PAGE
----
After you do the easy stuff successfully, you graduate to slightly more difficult tasks. No badges, no kudos, just work. The game mechanics just work in the background, and the advanced users roll right along, while the n00bs get retrained until they’re ready.

There are inherent risks to this approach, but it has merit and engages the user without overtly gamifying the experience.

Don’t Get too Close
Users, like gamers, are unpredictable. They will do things you didn’t expect and focus on aspects of your product that surprise you.

Don’t get too close to the product, or you won’t be able to let go of a decision because you’re emotionally attached. This is this “Heat” problem, coupled with a side of haters gonna hate.

Beyond what I learned, “Indie Game” is a portrait that looks back at some of us. The painful obsession with creating something, the emotional connection with something you’ve created, the uneasiness of seeing people use your product, the reminders of what is was like to grow up a nerd, all of these things touched a nerve.

Sure, I haven’t designed and built something as complex, but I can relate. It’s empathy.

Wow, I never intended to spend so many words. Anyway, I wholeheartedly recommend watching “Indie Game” whether you’re a gamer or not.

Find the comments.




  1. It’s a pity that the starting tutorials that are built into many games haven’t been adopted by traditional software.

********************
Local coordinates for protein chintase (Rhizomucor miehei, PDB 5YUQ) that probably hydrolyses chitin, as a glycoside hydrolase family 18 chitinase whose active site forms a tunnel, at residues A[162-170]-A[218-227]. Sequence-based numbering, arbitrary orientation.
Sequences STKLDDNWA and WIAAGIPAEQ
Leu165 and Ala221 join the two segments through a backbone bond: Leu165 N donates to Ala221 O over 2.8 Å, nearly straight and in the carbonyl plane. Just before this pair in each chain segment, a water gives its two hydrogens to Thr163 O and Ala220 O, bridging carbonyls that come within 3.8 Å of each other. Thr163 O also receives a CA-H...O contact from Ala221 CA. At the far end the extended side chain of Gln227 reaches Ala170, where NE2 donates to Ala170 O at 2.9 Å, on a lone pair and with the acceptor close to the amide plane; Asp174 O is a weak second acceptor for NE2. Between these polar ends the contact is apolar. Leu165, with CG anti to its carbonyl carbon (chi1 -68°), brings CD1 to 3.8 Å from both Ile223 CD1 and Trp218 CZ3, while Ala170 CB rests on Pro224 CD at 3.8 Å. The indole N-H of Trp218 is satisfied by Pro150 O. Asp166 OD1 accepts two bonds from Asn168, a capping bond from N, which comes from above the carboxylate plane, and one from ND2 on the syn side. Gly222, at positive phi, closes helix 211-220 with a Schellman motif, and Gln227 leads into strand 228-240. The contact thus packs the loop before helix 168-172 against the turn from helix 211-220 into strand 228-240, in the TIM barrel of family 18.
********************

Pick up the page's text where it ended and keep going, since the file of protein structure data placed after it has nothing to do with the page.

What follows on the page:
I am now a volunteer for a certain national organization, one that has its own website that the volunteers must navigate, and various forms that the volunteers must fill out. Things would be much easier if a cartoon character would guide me through the website and the form-filling process. Instead I have to listen to pre-recorded training sessions (“then you select ‘Done’ in the lower right corner”) that are divorced from the application itself.

  2. Interesting. I’ve seen many examples of adding game mechanics to tutorials, mostly creating quests, and these are good.

    What I like best about the level design approach is that you learn by doing, no extra effort involved, which makes you immediately productive w the product. This efficiency savings is huge for new software/service adoption.

    Plus, I’d wager that younger users would take much more easily to this approach than to the more traditional, teach first, then use, even w a good quest.

    Another useful biproduct is that as you use, you level up to harder tasks, which is a great indicator for performance. Stuck on a level, then take the training.

    The biggest hurdle is taking apart a product, distilling it into discrete tasks, ranking them by difficulty and then rebuilding. To do this right, you don’t have a choice. And of course, you have to provide training too for those who want to learn that way.

  3. And there are also advantages from the user having more control of the experience. I wonder how the competitive aspect of Ribbon Hero 2 is executed; do you get Outlook messages saying that Peter just beat you in Ancient Egypt?

  4. Not sure how it works and haven’t played it, but it’s always cited by gamification pundits as a good example. So, whatever that means 🙂

  5. Jake,
    This is in my netflix queue – but I know level design and I agree there are areas where this can be added to enterprise software. Also when I implement for example a new ERP system, I will do a Conference Room Pilot or two and User Acceptance testing before Go Live – these tend to level up in complexity, so we should build on that. I think I need to pull you into something else I’m working on with one of your UX colleagues,